UN says nearly 200,000 displaced in Gaza, water shortages expected
- Web Desk
- Oct 10, 2023
GENEVA (Reuters): The United Nations humanitarian office said on Tuesday that nearly 200,000 people or nearly a tenth of the population, have fled their homes in Gaza since the start of hostilities and is poised for shortages of water and electricity due to a blockade.
“Displacement has escalated dramatically across the Gaza Strip, reaching more than 187,500 people since Saturday. Most are taking shelter in schools,” Jens Laerke, OCHA spokesperson, told a Geneva briefing, saying further displacement was expected as clashes continue.
A World Health Organization spokesperson said it had reported 13 attacks on health facilities in the Gaza Strip since the weekend and said that its medical supplies stored there had already been used up.
Meanwhile, UN Human Rights chief Volker Turk said on Tuesday that Israeli retaliatory air strikes against the Hamas militant group struck residential buildings and schools across the Gaza Strip, adding that “sieges” were illegal under international law.
Turk also condemned “horrifying mass killings by members of Palestinian armed groups” and said the militants’ abduction of hostages was also forbidden under international law.
The Israeli military said on Monday it had called up an unprecedented 300,000 reservists and was imposing a total blockade of the Gaza Strip, in a sign it may be planning a ground assault in response to the devastating weekend attacks by Hamas gunmen.
Israel’s air attacks – the worst in the 75-year history of its conflict with the Palestinians – also hit “premises of the UN relief and works agency, UNRWA (U.N. Palestinian refugee agency),” a U.N. rights office statement said, adding that civilians were among the dead and injured.
Israel vowed to take “mighty revenge” after the Hamas attack left its streets strewn with bodies. Israeli media said 900 people were killed in the attacks and most were civilians, while nearly 700 Gazans were killed in Israeli strikes, according to Gaza officials, with entire districts flattened.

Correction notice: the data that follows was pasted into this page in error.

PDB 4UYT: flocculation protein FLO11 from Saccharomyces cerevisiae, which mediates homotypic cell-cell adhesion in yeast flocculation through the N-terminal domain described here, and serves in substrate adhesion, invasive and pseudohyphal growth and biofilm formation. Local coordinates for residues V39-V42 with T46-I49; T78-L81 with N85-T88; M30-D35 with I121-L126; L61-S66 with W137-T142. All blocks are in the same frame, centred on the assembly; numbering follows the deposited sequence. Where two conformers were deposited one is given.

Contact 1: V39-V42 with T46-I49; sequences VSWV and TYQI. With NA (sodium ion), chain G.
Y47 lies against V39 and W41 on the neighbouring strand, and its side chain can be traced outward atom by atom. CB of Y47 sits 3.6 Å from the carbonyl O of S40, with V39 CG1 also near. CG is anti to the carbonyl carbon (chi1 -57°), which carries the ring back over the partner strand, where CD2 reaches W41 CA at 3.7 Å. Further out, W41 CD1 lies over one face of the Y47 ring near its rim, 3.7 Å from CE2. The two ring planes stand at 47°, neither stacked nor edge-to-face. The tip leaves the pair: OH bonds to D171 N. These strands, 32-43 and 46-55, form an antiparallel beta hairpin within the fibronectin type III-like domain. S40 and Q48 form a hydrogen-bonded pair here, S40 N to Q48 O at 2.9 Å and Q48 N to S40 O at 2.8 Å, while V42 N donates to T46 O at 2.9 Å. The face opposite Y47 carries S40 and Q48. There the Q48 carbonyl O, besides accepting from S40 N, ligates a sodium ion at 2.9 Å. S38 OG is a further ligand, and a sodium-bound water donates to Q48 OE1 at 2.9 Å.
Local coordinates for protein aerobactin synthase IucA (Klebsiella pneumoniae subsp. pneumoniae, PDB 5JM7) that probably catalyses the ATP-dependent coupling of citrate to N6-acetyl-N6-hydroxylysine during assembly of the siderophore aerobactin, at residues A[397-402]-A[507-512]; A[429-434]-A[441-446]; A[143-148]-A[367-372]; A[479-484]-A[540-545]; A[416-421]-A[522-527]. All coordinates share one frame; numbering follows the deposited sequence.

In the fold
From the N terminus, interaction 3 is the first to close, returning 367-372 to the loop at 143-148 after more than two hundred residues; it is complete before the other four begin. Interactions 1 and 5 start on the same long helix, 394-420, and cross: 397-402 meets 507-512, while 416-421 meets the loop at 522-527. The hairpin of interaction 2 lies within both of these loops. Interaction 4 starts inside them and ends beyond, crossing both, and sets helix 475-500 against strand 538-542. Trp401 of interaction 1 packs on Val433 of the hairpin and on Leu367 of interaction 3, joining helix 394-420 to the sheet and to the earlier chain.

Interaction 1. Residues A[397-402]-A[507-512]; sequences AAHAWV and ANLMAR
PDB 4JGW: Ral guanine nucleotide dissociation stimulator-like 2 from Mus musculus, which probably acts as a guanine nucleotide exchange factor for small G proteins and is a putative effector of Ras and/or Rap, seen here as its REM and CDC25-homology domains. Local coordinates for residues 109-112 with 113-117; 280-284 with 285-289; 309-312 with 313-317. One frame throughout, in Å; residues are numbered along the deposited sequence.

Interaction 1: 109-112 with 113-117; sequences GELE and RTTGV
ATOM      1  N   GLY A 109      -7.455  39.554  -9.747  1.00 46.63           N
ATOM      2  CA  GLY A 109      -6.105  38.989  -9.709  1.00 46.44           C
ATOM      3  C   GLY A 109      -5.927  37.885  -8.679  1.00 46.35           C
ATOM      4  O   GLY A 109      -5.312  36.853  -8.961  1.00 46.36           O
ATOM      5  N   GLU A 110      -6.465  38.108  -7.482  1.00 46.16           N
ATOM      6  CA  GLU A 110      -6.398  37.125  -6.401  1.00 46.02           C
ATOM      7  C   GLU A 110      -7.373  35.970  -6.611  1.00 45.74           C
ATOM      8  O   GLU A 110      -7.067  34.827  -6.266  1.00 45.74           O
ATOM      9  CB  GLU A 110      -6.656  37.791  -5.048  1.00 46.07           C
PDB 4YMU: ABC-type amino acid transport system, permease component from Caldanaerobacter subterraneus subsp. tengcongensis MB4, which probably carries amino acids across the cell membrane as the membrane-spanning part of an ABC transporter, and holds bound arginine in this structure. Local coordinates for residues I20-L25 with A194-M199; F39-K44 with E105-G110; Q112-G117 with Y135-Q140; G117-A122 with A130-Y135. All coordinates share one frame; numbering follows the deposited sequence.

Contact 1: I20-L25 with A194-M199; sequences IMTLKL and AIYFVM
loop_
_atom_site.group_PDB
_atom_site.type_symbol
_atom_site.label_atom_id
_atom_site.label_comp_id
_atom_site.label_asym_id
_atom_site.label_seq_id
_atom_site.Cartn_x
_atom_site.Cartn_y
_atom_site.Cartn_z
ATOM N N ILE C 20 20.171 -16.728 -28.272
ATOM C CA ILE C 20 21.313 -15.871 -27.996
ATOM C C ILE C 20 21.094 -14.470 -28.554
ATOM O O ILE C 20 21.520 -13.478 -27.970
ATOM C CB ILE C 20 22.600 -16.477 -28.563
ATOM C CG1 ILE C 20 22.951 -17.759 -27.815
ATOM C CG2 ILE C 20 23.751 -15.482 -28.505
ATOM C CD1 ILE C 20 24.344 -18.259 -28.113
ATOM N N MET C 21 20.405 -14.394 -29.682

Israel’s defence forces said on social media platform X that aircraft had hit military targets, including weapons storage and manufacturing sites.
Israel’s diplomatic mission in Geneva criticised Turk’s statement.
“He cannot bring himself to condemn those who carried out the (Hamas) attacks as terrorists,” it said.
SUPPLIES CUT, MEDICINES RUN OUT
Turk said Israel’s “imposition of sieges that endanger the lives of civilians by depriving them of goods essential for their survival is prohibited under international humanitarian law”.
“This risks seriously compounding the already dire human rights and humanitarian situation in Gaza, including the capacity of medical facilities to operate, especially in light of increasing numbers of injured,” he said, adding that a siege may amount to “collective punishment”.
Such acts may amount to a war crime, U.N. Human Rights spokesperson Ravina Shamdasani later clarified. The U.N. rights office’s findings were based on a review of available material, including from its own monitors on the ground, she said.
Separately, a U.N. -appointed Commission of Inquiry said in a statement there was already “clear evidence that war crimes may have been committed” by all sides to the conflict. It said it was collecting evidence to ensure future legal accountability.
Some 187,500 people have fled their homes in Gaza, a U.N. humanitarian office offices spokesperson said at the same briefing, warning of shortages of water and electricity.
“UNICEF is extremely alarmed about measures to cut electricity, to cut food, to cut water, to cut fuel from entering Gaza. This will add another layer of suffering to the existing catastrophe faced by families in Gaza,” said U.N. children’s agency spokesperson James Elder. He added that “hundreds” of Israeli and Palestinian children had been killed since the weekend, without giving details.
World Health Organization’s Tarik Jašarević said that 13 attacks on health facilities in Gaza had been confirmed by its monitoring service since hostilities began.
It was working on a humanitarian corridor for the Gaza strip, but stores of medical supplies had already run out, he said.